Updike’s mature fiction has been concerned with the fate of eros in the upper-middle-class suburbs of the eastern United States. His fiction provides a vivid chronicle of the sexual mores and strained and broken marriages of contemporary America. Most of his protagonists are enmeshed in the compromises of modern life, in the horizontal, while yet yearning for the transcendent, the recovery of the vertical dimension. For many of his characters, sexual ecstasy, even with its attendant disappointments, replaces the passions of faith. In such works as Couples–a best-seller that received favorable treatment in Time and Life magazines and garnered Updike a large sum for the film rights–the Rabbit books, Marry Me, and the story collections Museums and Women and Problems, and Other Stories, Updike focuses on marriage and its discontents, especially the various stages of marital disintegration. If innocence, real or imagined, is irrecoverable in Updike’s fiction, if his characters often seem engulfed by moral squalor, they yet possess a lively and admirable energy, a spiritual striving, and a vital resistance to entropy that points to something quite other than defeat. Inseparable from the energy of his characters’ striving is the astonishing variety and richness of Updike’s narratives, reflecting a conviction that the vocation of writing, as with Henry James, constitutes a necessary assault upon the precincts of death. Thus, in both thematic seriousness and narrative range, Updike produced a body of writings of the highest order.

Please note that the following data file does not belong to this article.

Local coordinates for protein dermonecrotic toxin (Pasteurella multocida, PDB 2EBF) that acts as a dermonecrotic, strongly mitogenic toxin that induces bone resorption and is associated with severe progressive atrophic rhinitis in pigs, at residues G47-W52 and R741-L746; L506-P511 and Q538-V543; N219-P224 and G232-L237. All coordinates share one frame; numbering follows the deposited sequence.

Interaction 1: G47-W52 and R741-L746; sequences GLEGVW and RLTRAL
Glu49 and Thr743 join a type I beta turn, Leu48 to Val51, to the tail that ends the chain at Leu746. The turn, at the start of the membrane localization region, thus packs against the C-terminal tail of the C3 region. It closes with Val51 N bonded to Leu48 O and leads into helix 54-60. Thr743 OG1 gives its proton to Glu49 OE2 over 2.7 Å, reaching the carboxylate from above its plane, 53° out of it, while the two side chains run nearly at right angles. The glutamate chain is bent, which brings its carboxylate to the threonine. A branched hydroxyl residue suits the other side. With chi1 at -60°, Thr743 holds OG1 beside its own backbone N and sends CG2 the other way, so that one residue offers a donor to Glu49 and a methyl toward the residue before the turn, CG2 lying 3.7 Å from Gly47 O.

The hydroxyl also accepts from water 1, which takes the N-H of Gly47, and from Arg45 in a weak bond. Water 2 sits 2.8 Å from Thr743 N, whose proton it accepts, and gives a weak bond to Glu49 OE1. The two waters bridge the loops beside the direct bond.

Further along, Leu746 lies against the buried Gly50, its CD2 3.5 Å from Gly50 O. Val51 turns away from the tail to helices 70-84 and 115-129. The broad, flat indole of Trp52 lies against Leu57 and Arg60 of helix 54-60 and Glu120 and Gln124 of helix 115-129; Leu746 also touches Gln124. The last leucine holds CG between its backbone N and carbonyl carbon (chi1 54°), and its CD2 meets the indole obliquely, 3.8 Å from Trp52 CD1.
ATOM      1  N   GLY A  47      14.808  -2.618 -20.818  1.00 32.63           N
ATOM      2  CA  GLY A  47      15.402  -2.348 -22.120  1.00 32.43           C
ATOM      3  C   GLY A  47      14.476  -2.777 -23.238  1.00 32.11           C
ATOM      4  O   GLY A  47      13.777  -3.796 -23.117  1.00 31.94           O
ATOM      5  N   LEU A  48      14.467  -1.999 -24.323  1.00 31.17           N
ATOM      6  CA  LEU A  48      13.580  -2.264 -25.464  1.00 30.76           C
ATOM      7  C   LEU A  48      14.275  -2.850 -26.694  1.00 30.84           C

BibliographyBoswell, Marshall. John Updike’s Rabbit Tetralogy: Mastered Irony in Motion. Columbia: University of Missouri Press, 2001. A study of Harry Angstrom’s literary journey through life.Broer, Lawrence R., ed. Rabbit Tales: Poetry and Politics in John Updike’s Rabbit Novels. Tuscaloosa: University of Alabama Press, 1998. Twelve essays that demonstrate that Updike’s Rabbit novels are a carefully crafted fabric of changing hues and textures, of social realism and something of grandeur. Includes bibliographical references and index.De Bellis, Jack, ed. John Updike: The Critical Responses to the “Rabbit” Saga. Westport, Conn.: Praeger, 2005. A collection of thirty-four scholarly essays examining Updike’s “Rabbit” novels.Detweiler, Robert. John Updike. Rev. ed. Boston: Twayne, 1984. An excellent introductory survey of Updike’s work through 1983. Contains a chronology, a biographical sketch, analysis of the fiction and its sources, a select bibliography, and an index.Donahue, Peter. “Pouring Drinks and Getting Drunk: The Social and Personal Implications of Drinking in John Updike’s ‘Too Far to Go.’” Studies in Short Fiction 33 (Summer, 1996): 361-367. Argues that drinking in the stories moves from a conventional social pastime to an extension of the couple’s private discord, significantly changing how they view and interact with each other; their drinking habits expose the degree to which alcohol use is connected to the specific gender roles and family dynamics of the middle-class suburban world the Maples occupy.Greiner, Donald J. The Other John Updike: Poems, Short Stories, Prose, Play. Athens: Ohio University Press, 1981. While devoting a considerable amount of space to other critics, Greiner, who has written three books about Updike, here traces Updike’s artistic development in his writing that both parallels and extends the themes of the novels.Hunt, George W. John Updike and the Three Secret Things: Sex, Religion, and Art. Grand Rapids, Mich.: Wm. B. Eerdmans, 1980. An accurate and perceptive (if a bit scholarly in style) examination of the evolution of Updike’s thematic focus. Hunt combines psychoanalytical (Jungian), New Critical, and theological approaches in his thesis that Updike’s primary concern changed in emphasis during his career.Luscher, Robert M. John Updike: A Study of the Short Fiction. New York: Twayne, 1993. An introduction to Updike’s short fiction, dealing with his lyrical technique, his experimentation with narrative structure, his use of the short-story cycle convention, and the relationship between his short fiction and his novels. Includes Updike’s comments on his short fiction and previously published critical essays representing a variety of critical approaches.Macnaughton, William R., ed. Critical Essays on John Updike. Boston: G. K. Hall, 1982. A comprehensive, eclectic collection, including essays by writers such as Alfred Kazin, Anthony Burgess, and Joyce Carol Oates, who provide reviews, and various Updike experts who have written original essays. Contains a survey of bibliographies and an assessment of criticism and scholarship.Miller, D. Quentin. John Updike and the Cold War: Drawing the Iron Curtain. Columbia: University of Missouri Press, 2001. Studies the influence of Cold War society and politics in forming Updike’s worldview.Newman, Judie. John Updike. New York: St. Martin’s Press, 1988. A part of the Modern Novelists series, Newman covers the long fiction with facility and insight and offers a solid foundation for understanding Updike’s primary concerns throughout his writing. Contains a good, comprehensive introduction and a judicious bibliography.O’Connell, Mary. Updike and the Patriarchal Dilemma: Masculinity in the Rabbit Novels. Carbondale: Southern Illinois University Press, 1996. Examines the themes of men, masculinity, and patriarchy in Updike’s Rabbit series. Includes an index and bibliography.Pinsker, Sanford. “The Art of Fiction: A Conversation with John Updike.” The Sewanee Review 104 (Summer, 1996): 423-433. Updike discusses the visual artists who have inspired him, how his academic experiences helped to shape his writing, and how he regards criticism of his work.Pritchard, William H. Updike: America’s Man of Letters. South Royalton, Vt.: Steerforth Press, 2000. A biography of the novelist, who Pritchard sees as the heir to such American storytellers as William Dean Howells and Henry James, alone in a sea of metafiction.Rogers, Michael. “The Gospel of the Book: LJ Talks to John Updike.” Library Journal 124, no. 3 (February 15, 1999): 114-116. Updike expounds on books, contemporary writers, and the state of publishing at the end of the twentieth century.Schiff, James A. John Updike Revisited. New York: Twayne, 1998. A general introduction surveying all of Updike’s work but focusing on his fiction in the late 1990’s. The chapter on the short story is relatively brief, with short analyses of such stories as “A & P” and “Separating.”Schiff, James A. Updike’s Version: Rewriting “The Scarlet Letter.” Columbia: University of Missouri Press, 1992. Schiff explores the influence of Hawthorne’s novel on Updike’s oeuvre. Contains an index and bibliography.Tallent, Elizabeth. Married Men and Magic Tricks: John Updike’s Erotic Heroes. Berkeley, Calif.: Creative Arts, 1982. Offers, in Judie Newman’s words, “a ground-breaking exploration of the erotic dimensions of selected works.” A long-needed analysis that includes a feminist perspective missing from much previous Updike criticism.Trachtenberg, Stanley, ed. New Essays on “Rabbit, Run.” Cambridge, England: Cambridge University Press, 1993. Essays in this collection address Updike’s notable novel and such themes as middle-class men in literature. With bibliographical references.